14th September 2020 - Comments Off on Form – A Celebration of British Contemporary Sculpture

Form – A Celebration of British Contemporary Sculpture

Really delighted to have new work in this show:

5th – 20th September 2020

Saul Hay Gallery's first ever show dedicated solely to sculpture includes work by some of the most acclaimed artists working in the UK today.

The exhibition will showcase the huge variety in style, material and technique in contemporary sculpture and among the artists showing will be the acclaimed ceramicist Halima Cassell following her highly successful solo show at Manchester Art Gallery in early 2019 and Tony Heaton OBE.

Featuring Tony Bentley, Halima Cassell, David Cemmick, Jamie Frost, Mark Gibbs, Gareth Griffiths, Tony Heaton, Ollie Holman, Liam Hopkins, Adele Howitt, Jo Risley, Neil Wood

contact the gallery:

Saul Hay Gallery

Railway Cottage

33a Collier St



M3 4LZ


t.0161 222 4800

Opening Times during exhibitions

Wednesday - Saturday 10.30am - 6.00pm

Sunday 10.30am - 5.00pm

2nd December 2019 - Comments Off on Take a peek! Interview with The State of The Arts

Take a peek! Interview with The State of The Arts


‘FYI’ is The State of the Arts’ new irregular column. In it, we ask artists, writers, authors, curators and other amazing people to tell us a little more about themselves and their work. Short and sweet, it’s the perfect introduction to (your new favourite) local creatives.


14th September 2019 - Comments Off on Here’s more for #Hornsea #Pottery lovers

Here’s more for #Hornsea #Pottery lovers

Hornsea Pottery’s Iconic Designs re-imagined for Yorkshire Art Trail

As a pottery lover and fan of the classic Hornsea Designs my new project is a real treat!

The iconic designs of Hornsea Pottery have a worldwide following. From humble beginnings in a small Yorkshire seaside town they were ultimately exported all over the world, selling in stores such as Harrods and Selfridges, and featuring in British Council design showcases. Now Hornsea is celebrating its unique pottery heritage by reimagining these classic patterns in the form of a pottery public art trail.

Hornsea pottery patterns have now taken to the streets – with mug designs adorning a mini roundabout, cat cruet sets featuring on decorative paving stones, and the 1950’s stripe of the Elegance vases transformed into outdoor seating.

The maker and designer responsible for this ambitious town-wide project is contemporary ceramicist Adele Howitt, who spent two years in the research and making, and is herself a great admirer and collector of these iconic pieces.

She comments:
“I explored the famous portfolio to evaluate which of their designs would be most suitable to adapt and innovate into architectural and robust materials. I began to discover the people and stories who were behind the creation of designs, such as the Royal College of Art graduate John Clappison who transformed the designs of this small creative business.”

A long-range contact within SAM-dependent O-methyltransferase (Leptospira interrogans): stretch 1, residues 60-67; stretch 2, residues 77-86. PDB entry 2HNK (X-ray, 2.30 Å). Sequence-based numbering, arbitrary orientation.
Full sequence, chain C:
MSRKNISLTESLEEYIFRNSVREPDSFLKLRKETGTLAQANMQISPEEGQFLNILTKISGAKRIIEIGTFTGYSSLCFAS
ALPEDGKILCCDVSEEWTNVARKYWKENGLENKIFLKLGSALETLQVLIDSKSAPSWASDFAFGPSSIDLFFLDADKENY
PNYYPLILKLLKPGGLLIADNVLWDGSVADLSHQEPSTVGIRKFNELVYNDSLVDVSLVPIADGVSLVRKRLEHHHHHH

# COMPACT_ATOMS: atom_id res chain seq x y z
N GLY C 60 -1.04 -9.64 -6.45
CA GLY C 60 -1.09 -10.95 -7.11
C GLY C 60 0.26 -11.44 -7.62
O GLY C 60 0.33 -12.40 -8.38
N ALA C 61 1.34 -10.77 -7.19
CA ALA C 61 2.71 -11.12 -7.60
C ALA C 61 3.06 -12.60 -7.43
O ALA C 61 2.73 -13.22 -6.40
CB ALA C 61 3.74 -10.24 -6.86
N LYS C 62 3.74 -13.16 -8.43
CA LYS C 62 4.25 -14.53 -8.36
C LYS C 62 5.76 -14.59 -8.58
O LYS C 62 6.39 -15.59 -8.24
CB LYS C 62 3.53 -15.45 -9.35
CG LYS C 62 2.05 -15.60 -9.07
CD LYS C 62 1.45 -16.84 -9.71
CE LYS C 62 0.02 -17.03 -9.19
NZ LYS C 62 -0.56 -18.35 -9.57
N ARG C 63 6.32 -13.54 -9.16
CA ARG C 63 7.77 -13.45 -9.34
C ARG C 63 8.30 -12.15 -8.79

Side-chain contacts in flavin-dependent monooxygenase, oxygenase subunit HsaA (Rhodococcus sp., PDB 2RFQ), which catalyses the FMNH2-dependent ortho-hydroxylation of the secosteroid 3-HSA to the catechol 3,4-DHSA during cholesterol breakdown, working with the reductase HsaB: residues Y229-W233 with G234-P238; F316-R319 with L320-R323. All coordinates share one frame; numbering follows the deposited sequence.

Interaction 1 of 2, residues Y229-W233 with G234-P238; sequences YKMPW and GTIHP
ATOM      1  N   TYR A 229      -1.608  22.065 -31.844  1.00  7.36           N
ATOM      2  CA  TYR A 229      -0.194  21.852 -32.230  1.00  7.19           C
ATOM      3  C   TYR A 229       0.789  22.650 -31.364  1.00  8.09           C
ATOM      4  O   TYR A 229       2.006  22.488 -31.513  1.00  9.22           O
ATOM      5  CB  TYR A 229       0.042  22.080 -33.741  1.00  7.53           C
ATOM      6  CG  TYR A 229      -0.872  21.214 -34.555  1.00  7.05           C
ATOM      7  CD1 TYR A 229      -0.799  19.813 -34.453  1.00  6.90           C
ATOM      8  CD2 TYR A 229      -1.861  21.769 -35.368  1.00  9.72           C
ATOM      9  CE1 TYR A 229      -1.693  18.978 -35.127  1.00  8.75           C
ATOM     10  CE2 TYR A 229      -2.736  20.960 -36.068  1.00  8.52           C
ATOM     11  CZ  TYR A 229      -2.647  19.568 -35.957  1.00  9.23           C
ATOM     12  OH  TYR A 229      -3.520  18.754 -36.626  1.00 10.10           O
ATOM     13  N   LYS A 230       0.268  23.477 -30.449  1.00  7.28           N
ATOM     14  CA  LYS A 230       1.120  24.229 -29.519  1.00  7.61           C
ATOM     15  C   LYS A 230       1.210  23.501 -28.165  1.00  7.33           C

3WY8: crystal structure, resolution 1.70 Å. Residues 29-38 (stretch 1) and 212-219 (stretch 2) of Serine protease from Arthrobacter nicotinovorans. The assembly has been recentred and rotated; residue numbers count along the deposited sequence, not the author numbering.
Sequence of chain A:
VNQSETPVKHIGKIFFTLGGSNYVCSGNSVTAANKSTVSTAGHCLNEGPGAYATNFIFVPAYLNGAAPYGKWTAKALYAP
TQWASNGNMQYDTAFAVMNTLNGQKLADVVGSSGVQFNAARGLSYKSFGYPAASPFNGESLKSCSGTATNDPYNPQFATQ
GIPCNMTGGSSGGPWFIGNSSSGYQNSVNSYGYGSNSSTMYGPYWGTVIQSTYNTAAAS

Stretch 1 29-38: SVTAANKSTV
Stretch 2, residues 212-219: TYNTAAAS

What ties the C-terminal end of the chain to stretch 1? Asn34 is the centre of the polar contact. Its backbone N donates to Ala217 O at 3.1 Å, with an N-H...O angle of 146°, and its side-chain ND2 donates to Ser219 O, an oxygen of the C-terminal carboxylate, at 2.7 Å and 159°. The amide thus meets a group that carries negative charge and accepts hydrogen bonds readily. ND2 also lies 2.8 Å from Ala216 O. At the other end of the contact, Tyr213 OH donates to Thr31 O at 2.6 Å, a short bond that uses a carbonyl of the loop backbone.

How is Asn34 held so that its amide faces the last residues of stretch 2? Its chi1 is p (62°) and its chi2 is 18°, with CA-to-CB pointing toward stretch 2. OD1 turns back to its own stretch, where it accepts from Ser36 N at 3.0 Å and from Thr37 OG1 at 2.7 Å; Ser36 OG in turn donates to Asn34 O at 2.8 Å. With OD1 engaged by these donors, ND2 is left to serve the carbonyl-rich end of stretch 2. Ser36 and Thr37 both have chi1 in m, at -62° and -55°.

A wander around town is now an opportunity to spot a variety of classic patterns recreated as pavement decoration; such as the Bronte Cup & Saucer (1960’s) named after Yorkshire’s most famous literary family, apparently Charlotte Bronte stayed in Hornsea to ‘take the waters’; Contrast Teapot (1970’s) a best selling oven to tableware range which won Hornsea’s first Design Council Award and the distinctive Heirloom Coffee Pot (1960’s).

Highlights include:

Shoal Roundabout a mini roundabout around which geometrics and fish swim in the form of hundreds of small tiles. For this piece, which features over 1000 glazed clay bricks, Howitt took inspiration from John Clappison’s collectable mugs.

The Elegance Bench which is inspired by the ‘Design Council Award Winning’ Elegance range from the 1950’s. The first of Clappison’s designs this combines a distinctive black striped exterior with bright yellow interior.

Howitt has designed a patterned pottery carpet for the walkway outside the Hornsea Museum (which boasts the largest collection of Hornsea Pottery in the world!). The Hornsea Pottery Pavement Art showcases a variety of popular designs and includes the famous ‘twin doves’ logo which represents both the Lancaster and Hornsea production factories.

The tiny urban Pocket Park manages to incorporate several designs such as Charisma, Summertime, and Imprest. Howitt has also included poetry which is inspired by community stories in a combination of granite paving slabs and hand decorated bricks.

Another roundabout boasts a traffic stopping Murmuration Tree sculpture which is inspired by the 1970s popular and highly collectable Muramic (mural + ceramic) wall plaques. Howitt chose to powder coat this steel sculpture in orange to celebrate the golden age of Hornsea Pottery.

A visit to the Yorkshire coast to see this is a must for pottery lovers – a chance to explore and celebrate the classic designs and heritage of the Hornsea Pottery.

Jane Redfern

Hornsea Pottery Trail PR
Hornsea Pottery Trail PR – Adele Howitt